20. In Godsil v. Ireland  4 I.R. 535, McKechnie J. set out the rationale behind the general rule in relation to the awarding of costs in the following terms at paras. 19 and 20:-
21. McKechnie J. went on to explain the general rule in relation to the awarding of costs in the following terms at para. 23:-
“19. Inter partes litigation for those unaided is, or can be, costly: certainly it carries with it that risk. It is therefore essential in furtherance of the high constitutional right of effective access to the courts on the one hand and the high constitutional right to defend oneself, having been brought there, on the other hand, that our legal system makes provision for costs orders. This is also essential as a safeguarding tool so as to regulate litigation, and the conduct and process thereof, by ensuring that it is carried on fairly, reasonably and in proportion to the matters in issue. Whilst the importance of such orders is therefore clearly self-evident, nevertheless some observations in that regard, even at a general level, are still worth noting.
20. A party who institutes proceedings in order to establish rights or assert entitlements, which are neither conceded nor compromised, is entitled to an expectation that he will, if successful, not have to suffer costs in so doing. At first, indeed at every level of principle, it would seem unjust if that were not so but, it is, with the “costs follow the event” rule, designed for this purpose. A defendant’s position is in principle no different: if the advanced claim is one of merit to which he has no answer, then the point should be conceded: thus in that way he has significant control over the legal process, including over court participation or attendance. If, however, he should contest an unmeritorious point, the consequences are his to suffer. On the other hand, if he successfully defeats a claim and thereby has been justified in the stance adopted, it would likewise be unjust for him to have to suffer any financial burden by so doing. So, the rule applies to a defendant as it applies to a plaintiff.”
22. This Court had to consider the issue of costs in Dardis v. Poplovka  IEHC 249. That case concerned an assessment of damages arising out of an RTA on 21st October, 2009. In the substantive judgment, the plaintiff was awarded damages of €84,688.52. An issue arose as to what order for costs should be made having regard to the fact that the plaintiff had put forward a claim for loss of earnings at the trial in the sum of €620,042.00, but had only recovered the sum of €20,000 in respect of loss of opportunity on the job market.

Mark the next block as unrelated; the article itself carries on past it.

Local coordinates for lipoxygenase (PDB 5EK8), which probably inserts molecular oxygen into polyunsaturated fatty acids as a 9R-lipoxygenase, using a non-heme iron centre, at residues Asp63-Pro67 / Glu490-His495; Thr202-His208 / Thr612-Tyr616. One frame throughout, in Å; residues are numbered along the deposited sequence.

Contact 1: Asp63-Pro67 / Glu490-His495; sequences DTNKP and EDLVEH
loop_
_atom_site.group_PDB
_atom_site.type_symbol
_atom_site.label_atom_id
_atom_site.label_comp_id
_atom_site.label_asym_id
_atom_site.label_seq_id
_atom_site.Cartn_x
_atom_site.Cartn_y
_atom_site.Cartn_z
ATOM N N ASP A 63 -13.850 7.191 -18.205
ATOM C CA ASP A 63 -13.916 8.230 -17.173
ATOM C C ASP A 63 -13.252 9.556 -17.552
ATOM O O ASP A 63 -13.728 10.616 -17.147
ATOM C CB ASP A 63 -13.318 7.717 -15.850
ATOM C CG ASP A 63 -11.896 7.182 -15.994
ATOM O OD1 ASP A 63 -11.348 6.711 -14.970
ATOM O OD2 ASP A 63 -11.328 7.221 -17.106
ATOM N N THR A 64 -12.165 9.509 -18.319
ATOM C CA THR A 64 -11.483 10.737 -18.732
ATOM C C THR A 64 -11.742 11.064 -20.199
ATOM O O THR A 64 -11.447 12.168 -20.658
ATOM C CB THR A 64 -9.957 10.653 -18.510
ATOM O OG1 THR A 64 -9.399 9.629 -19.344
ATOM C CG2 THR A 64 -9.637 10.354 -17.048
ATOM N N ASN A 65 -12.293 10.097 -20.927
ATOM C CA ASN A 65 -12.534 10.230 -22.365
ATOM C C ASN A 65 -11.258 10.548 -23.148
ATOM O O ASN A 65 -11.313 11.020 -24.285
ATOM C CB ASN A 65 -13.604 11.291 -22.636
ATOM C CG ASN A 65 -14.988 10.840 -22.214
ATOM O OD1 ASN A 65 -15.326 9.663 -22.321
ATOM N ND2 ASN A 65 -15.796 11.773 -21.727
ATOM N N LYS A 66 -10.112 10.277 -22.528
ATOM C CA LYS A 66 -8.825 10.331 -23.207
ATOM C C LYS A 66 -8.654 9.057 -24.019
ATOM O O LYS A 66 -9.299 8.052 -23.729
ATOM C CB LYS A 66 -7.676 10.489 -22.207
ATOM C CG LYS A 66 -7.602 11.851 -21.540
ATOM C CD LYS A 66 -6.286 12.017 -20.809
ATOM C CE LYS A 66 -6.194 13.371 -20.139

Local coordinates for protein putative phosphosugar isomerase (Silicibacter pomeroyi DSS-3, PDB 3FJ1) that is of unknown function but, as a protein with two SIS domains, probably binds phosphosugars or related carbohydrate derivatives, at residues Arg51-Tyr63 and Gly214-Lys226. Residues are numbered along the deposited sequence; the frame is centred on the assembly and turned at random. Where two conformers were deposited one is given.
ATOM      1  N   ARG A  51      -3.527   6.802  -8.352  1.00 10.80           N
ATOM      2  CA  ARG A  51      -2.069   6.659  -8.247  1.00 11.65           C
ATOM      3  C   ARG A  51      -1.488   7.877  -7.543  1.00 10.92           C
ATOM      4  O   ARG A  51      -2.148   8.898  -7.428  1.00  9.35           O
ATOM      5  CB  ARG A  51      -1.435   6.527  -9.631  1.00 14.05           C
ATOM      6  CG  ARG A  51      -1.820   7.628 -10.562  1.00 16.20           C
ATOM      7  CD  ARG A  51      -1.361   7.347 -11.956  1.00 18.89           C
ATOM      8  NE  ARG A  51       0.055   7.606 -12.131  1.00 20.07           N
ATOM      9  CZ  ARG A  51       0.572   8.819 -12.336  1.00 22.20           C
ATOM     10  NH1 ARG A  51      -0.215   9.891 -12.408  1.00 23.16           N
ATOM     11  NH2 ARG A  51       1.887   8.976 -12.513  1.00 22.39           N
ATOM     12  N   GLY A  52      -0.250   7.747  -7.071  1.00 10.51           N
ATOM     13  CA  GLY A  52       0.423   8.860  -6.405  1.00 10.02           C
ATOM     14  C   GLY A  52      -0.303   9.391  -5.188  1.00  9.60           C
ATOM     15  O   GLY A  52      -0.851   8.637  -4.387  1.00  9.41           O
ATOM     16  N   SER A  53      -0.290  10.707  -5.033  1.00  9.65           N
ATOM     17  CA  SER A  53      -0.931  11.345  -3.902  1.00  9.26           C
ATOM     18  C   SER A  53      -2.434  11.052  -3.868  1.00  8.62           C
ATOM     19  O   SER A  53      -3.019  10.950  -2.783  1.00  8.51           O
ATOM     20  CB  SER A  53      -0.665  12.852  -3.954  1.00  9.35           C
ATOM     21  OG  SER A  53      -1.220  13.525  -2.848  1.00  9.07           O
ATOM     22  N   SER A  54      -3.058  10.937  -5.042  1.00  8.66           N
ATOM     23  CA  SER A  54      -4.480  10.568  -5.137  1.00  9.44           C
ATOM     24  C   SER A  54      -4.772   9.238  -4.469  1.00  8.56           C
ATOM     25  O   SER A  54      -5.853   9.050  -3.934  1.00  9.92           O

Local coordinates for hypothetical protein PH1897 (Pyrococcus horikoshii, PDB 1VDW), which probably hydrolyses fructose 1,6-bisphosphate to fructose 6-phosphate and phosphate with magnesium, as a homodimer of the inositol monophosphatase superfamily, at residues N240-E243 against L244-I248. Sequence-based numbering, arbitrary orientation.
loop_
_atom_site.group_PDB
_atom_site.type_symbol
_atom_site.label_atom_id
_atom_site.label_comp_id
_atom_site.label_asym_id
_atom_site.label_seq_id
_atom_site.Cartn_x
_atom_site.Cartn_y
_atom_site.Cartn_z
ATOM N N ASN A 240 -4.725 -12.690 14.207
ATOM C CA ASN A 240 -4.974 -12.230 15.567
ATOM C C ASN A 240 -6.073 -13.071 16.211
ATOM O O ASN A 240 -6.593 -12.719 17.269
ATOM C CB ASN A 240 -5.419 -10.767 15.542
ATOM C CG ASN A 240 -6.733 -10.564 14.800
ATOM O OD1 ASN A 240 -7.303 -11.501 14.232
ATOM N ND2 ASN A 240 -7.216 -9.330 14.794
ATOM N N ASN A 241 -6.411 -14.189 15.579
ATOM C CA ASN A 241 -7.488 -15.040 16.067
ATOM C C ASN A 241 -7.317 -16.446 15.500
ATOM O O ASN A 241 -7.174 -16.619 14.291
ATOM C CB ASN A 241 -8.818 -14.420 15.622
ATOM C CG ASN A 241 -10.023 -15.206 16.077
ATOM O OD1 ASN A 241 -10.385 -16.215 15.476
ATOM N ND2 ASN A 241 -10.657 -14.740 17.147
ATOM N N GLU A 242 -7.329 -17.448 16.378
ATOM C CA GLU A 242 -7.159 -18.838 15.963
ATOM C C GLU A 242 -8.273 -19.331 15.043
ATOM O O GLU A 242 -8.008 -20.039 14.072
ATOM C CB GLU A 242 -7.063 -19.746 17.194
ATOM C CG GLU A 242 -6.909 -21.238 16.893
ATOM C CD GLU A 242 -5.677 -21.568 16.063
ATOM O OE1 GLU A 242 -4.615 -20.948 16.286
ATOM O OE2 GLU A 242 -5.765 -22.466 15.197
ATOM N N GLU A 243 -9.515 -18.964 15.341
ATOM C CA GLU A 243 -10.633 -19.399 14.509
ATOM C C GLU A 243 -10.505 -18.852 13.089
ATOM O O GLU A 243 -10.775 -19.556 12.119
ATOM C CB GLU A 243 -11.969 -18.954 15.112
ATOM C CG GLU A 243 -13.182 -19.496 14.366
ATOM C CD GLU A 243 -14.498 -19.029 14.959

“23. The general rule is that costs follow the event unless the court otherwise orders: O. 99, r. 1(3) and (4) of the Rules of the Superior Courts 1986. This applies to both the original action and to appeals to this court (Grimes v. Punchestown Developments Co. Ltd.  4 I.R. 515 and S.P.U.C. v. Coogan (No. 2)  1 I.R. 273). Although acknowledged as being discretionary, a court which is minded to disapply this rule can only do so on a reasoned basis, clearly explained, and one rationally connected to the facts of the case to include the conduct of the participants: in effect, the discretion so vested is not at large but must be exercised judicially (Dunne v. Minister for the Environment  IESC 60,  2 I.R. 775 at pp. 783 and 784). The “overarching test” in this regard, as described by Laffoy J. in Fyffes plc v. DCC plc  IEHC 32,  2 I.R. 417 at para. 16, p. 679, is justice related. It is only when justice demands should the general rule be departed from. On all occasions when such is asserted the onus is on the party who so claims.”
23. Having reviewed the authorities on costs which had been opened in the course of argument, the court set out the following general principles at para. 26:-
24. Having reviewed the evidence given at the trial, the court came to the conclusion that the hearing had been prolonged by approximately two days by virtue of the unmeritorious loss of earnings claim which had been made by the plaintiff. The court went on to hold that not only had the hearing been extended by that amount of time, but also that the defendant had been put to extra expense in dealing exclusively with that aspect of the case. In those circumstances, the plaintiff was disallowed two days’ costs and was also disallowed the costs in respect of two witnesses who had both been retained solely in relation to the loss of earnings claim. Furthermore, as the court was satisfied that the hearing had been extended by two days due to the unsustainable loss of earnings claim, it awarded the defendant his costs in respect of two days at hearing. The defendant was also awarded the costs payable to his accountant, who had been called to deal with the plaintiff’s loss of earnings claim. The order provided that when the respective costs had been ascertained, they could be set off one against the other.
“26. (i) The general rule which should be applied is that costs follow the event. However, the court has a discretion to depart from this rule when the justice of the case so demands. If there was a discrete issue on which the plaintiff was unsuccessful, he may be denied his costs in respect of that issue, notwithstanding that he was successful in the action overall.